BeyondWords also offers voice cloning technology to create custom AI voices. You can use your own voice or create a synthetic copy of your voice and use that. The service offers a WordPress integration.
Play.ht also promises to generate realistic text-to-speech audio using its online AI Voice Generator and best synthetic voices from Google, Amazon, IBM and Microsoft. Here’s a list of supported languages. It doesn’t offer a free tier, but has a nice Medium integration and a WordPress integration.
Play.ht can, similarly to BeyondWords, turn your audio feed into a podcast feed.
Speechify promises an easy integration with your website with only 5 lines of code. It is used, for example, by Medium to automatically create an audio version for every post on the website. This is one of my older Medium blogs and I never added an audio version, but now it’s there.
Speechify has voices that can read the text in over 20+ different languages.
Remixd is used by the US-based tech online publication The Verge (example) to produce audio versions of its articles. Unfortunately, the website doesn’t provide much more information.
Start small and build up from there
I really think there aren’t any excuses for content websites now not to be providing audio versions of the articles.
Sure, if you only want to make it high-quality then that’s possible only with a selected number of languages that Google, Amazon, IBM and Microsoft also have a neural version of, which is a more natural-sounding voice than the typical Google Translate voice most of us are used to hearing.
Here you can hear the difference between a standard voice and a neural one, which synthesises speech with more human-like emphasis and inflection on syllables, phonemes, and words.
I did a test with my family and played them a clip of a human reading a text and a neural version of an AI voice reading a text. They couldn’t tell if one of them wasn’t human. Yes, scary.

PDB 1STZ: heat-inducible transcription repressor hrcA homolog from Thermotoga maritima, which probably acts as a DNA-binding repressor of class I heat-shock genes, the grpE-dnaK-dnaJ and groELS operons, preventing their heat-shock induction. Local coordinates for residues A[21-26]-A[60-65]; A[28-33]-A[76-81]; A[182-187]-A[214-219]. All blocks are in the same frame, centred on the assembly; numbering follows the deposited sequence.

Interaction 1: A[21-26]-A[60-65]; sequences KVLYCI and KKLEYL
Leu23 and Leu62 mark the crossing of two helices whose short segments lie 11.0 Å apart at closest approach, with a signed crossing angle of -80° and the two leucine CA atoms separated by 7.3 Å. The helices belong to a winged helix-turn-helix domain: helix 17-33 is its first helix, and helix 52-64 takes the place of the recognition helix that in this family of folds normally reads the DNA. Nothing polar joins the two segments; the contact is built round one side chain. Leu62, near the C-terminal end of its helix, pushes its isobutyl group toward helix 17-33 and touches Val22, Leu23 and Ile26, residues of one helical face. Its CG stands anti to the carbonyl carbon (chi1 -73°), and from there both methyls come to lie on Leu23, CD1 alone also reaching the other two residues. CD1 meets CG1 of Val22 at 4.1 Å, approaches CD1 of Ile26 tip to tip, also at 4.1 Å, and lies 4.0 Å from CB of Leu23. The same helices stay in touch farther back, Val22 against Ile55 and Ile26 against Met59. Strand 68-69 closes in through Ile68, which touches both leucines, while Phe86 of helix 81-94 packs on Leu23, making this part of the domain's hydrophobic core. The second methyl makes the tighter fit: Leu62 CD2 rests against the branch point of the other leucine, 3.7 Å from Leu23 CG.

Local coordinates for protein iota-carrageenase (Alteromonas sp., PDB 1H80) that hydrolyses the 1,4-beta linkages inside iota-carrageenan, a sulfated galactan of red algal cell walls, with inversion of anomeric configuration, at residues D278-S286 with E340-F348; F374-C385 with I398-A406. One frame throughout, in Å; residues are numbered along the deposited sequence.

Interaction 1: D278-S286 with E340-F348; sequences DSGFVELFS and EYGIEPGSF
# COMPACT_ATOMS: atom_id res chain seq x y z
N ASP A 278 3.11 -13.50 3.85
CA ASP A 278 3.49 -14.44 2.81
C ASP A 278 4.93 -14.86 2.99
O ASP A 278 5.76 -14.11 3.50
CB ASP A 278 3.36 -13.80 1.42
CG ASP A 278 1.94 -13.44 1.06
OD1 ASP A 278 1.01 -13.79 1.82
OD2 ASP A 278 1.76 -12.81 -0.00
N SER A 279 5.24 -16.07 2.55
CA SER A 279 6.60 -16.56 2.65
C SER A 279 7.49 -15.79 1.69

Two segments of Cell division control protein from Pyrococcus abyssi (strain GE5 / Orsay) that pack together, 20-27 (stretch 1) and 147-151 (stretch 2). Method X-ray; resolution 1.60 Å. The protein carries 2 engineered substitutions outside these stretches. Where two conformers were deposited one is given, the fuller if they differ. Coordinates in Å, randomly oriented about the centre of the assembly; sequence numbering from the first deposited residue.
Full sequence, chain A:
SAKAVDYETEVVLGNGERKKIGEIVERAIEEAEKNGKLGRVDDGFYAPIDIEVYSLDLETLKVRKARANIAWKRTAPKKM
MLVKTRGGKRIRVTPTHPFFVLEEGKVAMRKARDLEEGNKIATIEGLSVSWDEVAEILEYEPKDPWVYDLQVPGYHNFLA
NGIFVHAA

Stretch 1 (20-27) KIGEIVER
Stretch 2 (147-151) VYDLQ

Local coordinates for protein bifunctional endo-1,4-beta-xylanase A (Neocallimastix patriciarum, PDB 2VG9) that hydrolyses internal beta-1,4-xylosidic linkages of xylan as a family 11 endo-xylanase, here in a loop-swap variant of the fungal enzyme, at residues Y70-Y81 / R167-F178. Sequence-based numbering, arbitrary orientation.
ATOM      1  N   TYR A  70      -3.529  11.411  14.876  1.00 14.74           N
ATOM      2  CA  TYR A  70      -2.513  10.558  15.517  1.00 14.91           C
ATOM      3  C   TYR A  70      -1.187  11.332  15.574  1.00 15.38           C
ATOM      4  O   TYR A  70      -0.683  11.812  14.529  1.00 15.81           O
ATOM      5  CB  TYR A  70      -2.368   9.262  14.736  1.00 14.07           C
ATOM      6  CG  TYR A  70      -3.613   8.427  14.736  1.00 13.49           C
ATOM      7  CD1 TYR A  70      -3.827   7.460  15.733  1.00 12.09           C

But on the other hand, it provides publishers with a good option of turning their text-only website into a much richer experience that has a proven effect on longer spent time visits and an increased reader return.
Of course, using professionals or your own authors to read the articles still remains the best experience in the sense you can hear it is done by a human, especially with longer texts.
However, using a service like those mentioned above or Veritone Audio can extend what you are able to do.
Sounds Profitable, the ad tech weekly newsletter from Podnews, was able to synthesise the voice (create its clone) of the newsletter host Bryan Barletta and then use it to speak a language he doesn’t speak.
Barletta used Veritone Voice to build a voice model that can speak Spanish in his voice—his voice clone. Barletta wrote in length about the whole process in an earlier edition of his newsletter. The result is that thanks to the voice cloning technology he is able to reach new audiences in their native language and his audio delivery of the text doesn’t sound off-putting.
I think this is a really smart way of using technology – to extend and build on something a human has created.
This piece was originally published in The Fix and is re-published with permission.